The 3rd Islamabad Security Dialogue commonly known as ISD was arranged by the Strategic Policy Planning Cell of the National Security Division housed at the Prime Minister’s Office on the 10th and 11th of May. Organizing ISD after 9th May is indeed a very commendable achievement. The theme for this year was, “Beyond Conflict? Resetting the Global Agenda in a Divided World”. The venue for this premium forum of intellectual discourse and policy was the magnificent Pak-China Friendship Center which stands in the capital of Islamabad as a testimonial to the friendship of two brotherly nations. The previous edition of ISD also took place at the same venue and as luck would have it was also during extreme uncertainty.
The ISD this year had an unmatched presence by the diplomatic corps in Islamabad. Representatives of almost all embassies were present at the dialogue. Other attendees were military officers, retired ambassadors, university professors, the think tank community, members of civil society, and students.
Traditionally the forum is inaugurated by the Prime Minister of Pakistan but this year due to his unavailability, ISD on behalf of the Prime Minister was inaugurated by the Minister of Planning and Special Initiatives. The other ministerial representation included both Federal and Minister of State of Finance, Minister of Climate Change, and Minister of State for Foreign Affairs. The ISD also had some remarkable foreign speakers like Peter Frankopan, Andrew Small, Judge Bruno Simma, Ian Fry, a country representative of the World Bank, and Zhang Nijeng.
However, the star attractions of this year’s ISD were the Commanders Forum which was hosted by the Institute of Strategic Studies Research and Analysis (ISSRA) at the National Defence University, and the National Security Advisors Forum which was hosted by the National Security Division. The commanders’ forum was attended by a Chinese senior military official and the Commander of the Indonesian armed forces and the National Security Advisers forum was attended by the advisors of China, Kazakhstan, Kyrgyzstan, and Uzbekistan. A true reflection of the convening power of Pakistan as stated by one of the moderators.
The commander’s forum discussed the evolving nature of warfare and the national security advisor forum was stitched around regional security. It is important to mention here that the former NSA of Pakistan and former president of National Defence University General Nasser Khan Janjua also spoke at the session as a keynote speaker.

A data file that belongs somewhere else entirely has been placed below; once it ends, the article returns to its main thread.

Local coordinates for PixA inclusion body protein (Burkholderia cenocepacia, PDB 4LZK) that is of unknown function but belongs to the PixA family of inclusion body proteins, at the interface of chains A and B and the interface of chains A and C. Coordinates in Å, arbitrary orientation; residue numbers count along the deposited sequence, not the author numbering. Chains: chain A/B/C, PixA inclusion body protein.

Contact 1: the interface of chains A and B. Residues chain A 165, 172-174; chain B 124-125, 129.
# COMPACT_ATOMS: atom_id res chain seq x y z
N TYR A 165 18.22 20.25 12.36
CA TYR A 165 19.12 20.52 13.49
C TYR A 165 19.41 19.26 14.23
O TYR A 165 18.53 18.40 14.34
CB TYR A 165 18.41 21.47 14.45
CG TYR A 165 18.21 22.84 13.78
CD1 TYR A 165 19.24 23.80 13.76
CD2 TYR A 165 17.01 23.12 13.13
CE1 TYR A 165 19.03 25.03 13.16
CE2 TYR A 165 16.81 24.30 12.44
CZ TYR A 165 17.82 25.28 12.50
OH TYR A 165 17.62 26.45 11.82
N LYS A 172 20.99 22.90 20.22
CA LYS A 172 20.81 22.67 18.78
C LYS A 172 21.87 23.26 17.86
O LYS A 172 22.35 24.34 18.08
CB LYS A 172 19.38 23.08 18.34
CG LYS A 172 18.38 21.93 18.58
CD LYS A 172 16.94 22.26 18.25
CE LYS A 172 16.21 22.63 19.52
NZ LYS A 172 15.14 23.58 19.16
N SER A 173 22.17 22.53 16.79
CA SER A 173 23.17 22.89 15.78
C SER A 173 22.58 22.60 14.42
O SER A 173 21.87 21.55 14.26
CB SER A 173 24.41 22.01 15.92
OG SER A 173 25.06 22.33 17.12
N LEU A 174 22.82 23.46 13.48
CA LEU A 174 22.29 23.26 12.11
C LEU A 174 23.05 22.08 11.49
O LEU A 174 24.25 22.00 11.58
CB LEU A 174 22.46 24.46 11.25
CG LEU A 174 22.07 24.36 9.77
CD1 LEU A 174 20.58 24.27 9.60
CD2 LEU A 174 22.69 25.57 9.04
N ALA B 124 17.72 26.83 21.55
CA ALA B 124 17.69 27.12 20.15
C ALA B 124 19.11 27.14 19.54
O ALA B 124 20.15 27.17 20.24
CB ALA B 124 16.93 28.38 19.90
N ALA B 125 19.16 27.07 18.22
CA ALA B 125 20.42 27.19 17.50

The other sessions were on economic statecraft, climate change, international law, the global transition of security, and economic security which makes the ISD an excellent mix of both traditional and non-traditional challenges. With two sessions on the economy and both state and federal ministers attending them, it is clear that the organizers want to highlight the economic turbulence Pakistan is going through. Unfortunately, not a lot was discussed during these sessions except for the fact that both ministers were very forthcoming with an understanding of problems.
Another highlight of ISD was the participation of other think tanks that not only hosted sessions at the event but also had very elaborate booths where attendees were able to receive printed literature on the think tanks. This again is a tradition of the dialogue and is a reflection of the inclusive mindset of the team that organizes this dialogue.
Although the ISD is a policy conference, it should address some serious political and regional challenges as well. For example, it should highlight the Kashmir issue. Maybe a special session on IIOJ&K should be a feature at ISD and the world needs to be continually reminded of the atrocities that are carried out by the Indian army. Another thing that should be done is that ISD should have some more speakers from the Muslim world. Pakistan is losing its influence in the Middle East and forums like ISD can provide a platform to engage with these countries at the highest policy level.
It seems that the Middle East is completely ignored by the organizers, a discussion on the recent thaw between Saudi Arabia and Iran would have been beneficial for the audience. One more suggestion to the organizers is that a special session on terrorism should also be arranged as the menace has started to resurface in the country.
The ISD was a success in terms of quality discussions and how they will shape the policy-making process in Pakistan and beyond.
The author is Independent Researcher based in Islamabad. Previously, she worked as Research Officer at National Defense University (NDU), Islamabad.